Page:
He joined Fox in 2003, at a time considered to be a coup for a cable-news network that had only just passed its seventh birthday and that was eager to establish itself as more than just a fount of conservative commentary.
At Fox, Wallace covered five presidential elections and interviewed every sitting president during that time — except, thus far, President Biden, whom he interviewed during the 2020 campaign. He has also interviewed world leaders including French President Emmanuel Macron and Russian President Vladimir Putin, whom he fiercely grilled in 2018 about attacks on journalists who had criticized the regime, much to Putin’s visible annoyance. He was lauded for a tough July 2020 interview of Trump, pushing back against Trump’s false or misleading data points regarding the coronavirus pandemic and other topics.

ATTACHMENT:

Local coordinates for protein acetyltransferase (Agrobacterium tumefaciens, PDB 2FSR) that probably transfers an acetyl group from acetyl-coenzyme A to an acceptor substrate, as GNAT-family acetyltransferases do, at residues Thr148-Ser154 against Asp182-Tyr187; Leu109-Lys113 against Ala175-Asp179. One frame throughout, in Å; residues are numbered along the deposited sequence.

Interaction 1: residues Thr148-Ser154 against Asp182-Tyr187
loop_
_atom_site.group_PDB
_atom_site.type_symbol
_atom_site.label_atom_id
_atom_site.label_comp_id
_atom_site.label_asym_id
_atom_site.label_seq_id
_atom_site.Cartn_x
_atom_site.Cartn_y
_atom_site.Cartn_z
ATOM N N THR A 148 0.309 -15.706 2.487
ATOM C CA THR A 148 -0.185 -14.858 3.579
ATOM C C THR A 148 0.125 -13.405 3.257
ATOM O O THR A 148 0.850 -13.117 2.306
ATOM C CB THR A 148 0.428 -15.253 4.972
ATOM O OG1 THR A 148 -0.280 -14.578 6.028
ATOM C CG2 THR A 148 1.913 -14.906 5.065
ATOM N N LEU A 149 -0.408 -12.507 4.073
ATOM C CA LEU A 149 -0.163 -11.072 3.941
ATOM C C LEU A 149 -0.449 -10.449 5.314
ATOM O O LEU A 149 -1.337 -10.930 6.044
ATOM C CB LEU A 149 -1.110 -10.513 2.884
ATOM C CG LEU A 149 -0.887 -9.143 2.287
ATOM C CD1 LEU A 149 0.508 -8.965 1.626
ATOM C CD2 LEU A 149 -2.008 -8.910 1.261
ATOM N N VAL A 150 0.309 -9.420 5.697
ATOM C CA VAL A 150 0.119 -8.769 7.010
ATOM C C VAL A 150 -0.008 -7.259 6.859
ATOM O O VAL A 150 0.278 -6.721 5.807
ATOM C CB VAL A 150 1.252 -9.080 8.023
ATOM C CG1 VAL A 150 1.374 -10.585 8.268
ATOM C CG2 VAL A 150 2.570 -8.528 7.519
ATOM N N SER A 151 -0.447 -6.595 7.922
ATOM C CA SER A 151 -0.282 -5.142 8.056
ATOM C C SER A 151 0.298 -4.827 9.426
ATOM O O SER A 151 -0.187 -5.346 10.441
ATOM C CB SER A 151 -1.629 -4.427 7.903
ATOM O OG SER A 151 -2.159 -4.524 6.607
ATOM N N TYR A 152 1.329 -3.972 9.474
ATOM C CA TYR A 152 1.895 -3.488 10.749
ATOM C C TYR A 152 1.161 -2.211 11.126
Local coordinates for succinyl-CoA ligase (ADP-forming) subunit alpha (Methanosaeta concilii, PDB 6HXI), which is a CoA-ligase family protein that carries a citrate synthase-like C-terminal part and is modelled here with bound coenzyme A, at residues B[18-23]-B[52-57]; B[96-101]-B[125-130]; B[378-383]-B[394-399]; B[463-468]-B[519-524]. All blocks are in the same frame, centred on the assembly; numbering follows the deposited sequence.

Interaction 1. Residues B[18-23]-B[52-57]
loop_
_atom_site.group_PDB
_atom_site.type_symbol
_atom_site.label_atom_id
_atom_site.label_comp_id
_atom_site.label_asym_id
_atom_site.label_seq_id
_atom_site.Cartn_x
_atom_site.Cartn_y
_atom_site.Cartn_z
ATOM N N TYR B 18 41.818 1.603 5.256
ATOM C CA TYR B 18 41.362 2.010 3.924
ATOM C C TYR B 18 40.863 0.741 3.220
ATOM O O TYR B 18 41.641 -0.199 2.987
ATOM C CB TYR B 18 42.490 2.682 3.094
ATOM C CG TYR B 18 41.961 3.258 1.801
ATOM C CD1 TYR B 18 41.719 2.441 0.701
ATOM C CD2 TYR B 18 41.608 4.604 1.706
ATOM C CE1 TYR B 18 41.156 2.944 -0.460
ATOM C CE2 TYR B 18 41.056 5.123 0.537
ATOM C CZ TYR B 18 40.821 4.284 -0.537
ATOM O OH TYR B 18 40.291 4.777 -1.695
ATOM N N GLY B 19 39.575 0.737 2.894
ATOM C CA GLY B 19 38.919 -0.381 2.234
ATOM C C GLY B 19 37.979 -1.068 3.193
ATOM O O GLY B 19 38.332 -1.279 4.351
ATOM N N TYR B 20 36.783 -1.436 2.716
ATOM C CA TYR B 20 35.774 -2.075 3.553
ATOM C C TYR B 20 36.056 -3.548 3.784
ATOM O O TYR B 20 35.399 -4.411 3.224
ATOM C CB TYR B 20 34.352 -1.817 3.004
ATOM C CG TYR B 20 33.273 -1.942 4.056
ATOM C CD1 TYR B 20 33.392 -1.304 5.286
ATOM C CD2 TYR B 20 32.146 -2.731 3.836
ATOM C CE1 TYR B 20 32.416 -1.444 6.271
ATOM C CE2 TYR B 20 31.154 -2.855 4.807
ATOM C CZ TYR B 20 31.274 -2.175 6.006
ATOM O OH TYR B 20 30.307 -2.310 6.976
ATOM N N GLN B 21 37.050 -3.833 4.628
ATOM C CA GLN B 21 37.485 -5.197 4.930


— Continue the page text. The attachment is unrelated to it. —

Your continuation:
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Wallace is leaving Fox at a time when the network has been beset by internal conflicts, largely stemming from disputes over its balance between news and commentary — many within the company fearing the latter outweighs the former — particularly concerning the 2020 election and the pandemic.
In October 2019, another respected news anchor, Shepard Smith, departed Fox abruptly and later acknowledged tensions over the network’s opinion side. (“If you feel like the Fox viewers were getting mis- or disinformation, I was there to make sure that they got it straight,” he said earlier this year. Smith now hosts a show on CNBC.)
Fox soon came under harsh criticism for floating a number of discredited notions about the pandemic, including prime-time host Laura Ingraham’s vocal advocacy of a drug known as hydroxychloroquine, though there was little scientific evidence to support it as a treatment for covid-19.